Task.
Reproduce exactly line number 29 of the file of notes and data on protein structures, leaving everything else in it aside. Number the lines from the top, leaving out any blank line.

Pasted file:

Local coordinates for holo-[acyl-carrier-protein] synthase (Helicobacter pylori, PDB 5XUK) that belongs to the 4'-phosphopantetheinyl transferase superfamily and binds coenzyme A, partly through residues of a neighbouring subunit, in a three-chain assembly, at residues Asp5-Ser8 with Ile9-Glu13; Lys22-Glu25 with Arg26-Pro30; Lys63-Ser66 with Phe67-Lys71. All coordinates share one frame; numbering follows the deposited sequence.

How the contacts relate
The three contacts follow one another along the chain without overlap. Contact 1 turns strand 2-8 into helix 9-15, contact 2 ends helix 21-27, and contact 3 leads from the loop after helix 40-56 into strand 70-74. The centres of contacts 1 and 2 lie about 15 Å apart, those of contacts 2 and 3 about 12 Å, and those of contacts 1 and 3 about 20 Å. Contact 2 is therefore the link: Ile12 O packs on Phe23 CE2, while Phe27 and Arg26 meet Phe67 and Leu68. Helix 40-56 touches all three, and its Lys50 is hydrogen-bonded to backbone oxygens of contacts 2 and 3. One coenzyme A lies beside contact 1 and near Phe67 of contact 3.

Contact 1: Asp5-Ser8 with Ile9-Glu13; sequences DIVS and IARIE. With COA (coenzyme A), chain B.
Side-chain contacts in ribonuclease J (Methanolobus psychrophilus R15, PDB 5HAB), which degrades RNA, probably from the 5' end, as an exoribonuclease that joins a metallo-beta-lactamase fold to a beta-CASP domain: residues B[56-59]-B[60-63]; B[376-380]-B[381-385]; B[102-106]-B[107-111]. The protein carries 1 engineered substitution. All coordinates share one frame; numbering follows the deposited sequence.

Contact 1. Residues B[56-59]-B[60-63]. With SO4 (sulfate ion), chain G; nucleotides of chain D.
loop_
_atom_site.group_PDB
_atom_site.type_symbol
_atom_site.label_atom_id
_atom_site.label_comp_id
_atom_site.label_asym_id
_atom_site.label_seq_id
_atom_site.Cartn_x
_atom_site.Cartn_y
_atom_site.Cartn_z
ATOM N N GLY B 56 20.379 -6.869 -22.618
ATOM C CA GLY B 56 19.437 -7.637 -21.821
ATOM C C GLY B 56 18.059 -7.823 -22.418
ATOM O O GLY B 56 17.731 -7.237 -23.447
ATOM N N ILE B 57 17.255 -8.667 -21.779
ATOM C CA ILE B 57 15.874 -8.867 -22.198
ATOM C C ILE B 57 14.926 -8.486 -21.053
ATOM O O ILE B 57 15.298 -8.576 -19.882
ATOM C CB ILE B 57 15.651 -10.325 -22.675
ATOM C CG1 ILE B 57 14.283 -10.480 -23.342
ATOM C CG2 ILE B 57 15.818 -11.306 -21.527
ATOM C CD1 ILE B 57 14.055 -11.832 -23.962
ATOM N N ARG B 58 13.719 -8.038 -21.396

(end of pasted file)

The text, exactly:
ATOM N N ARG B 58 13.719 -8.038 -21.396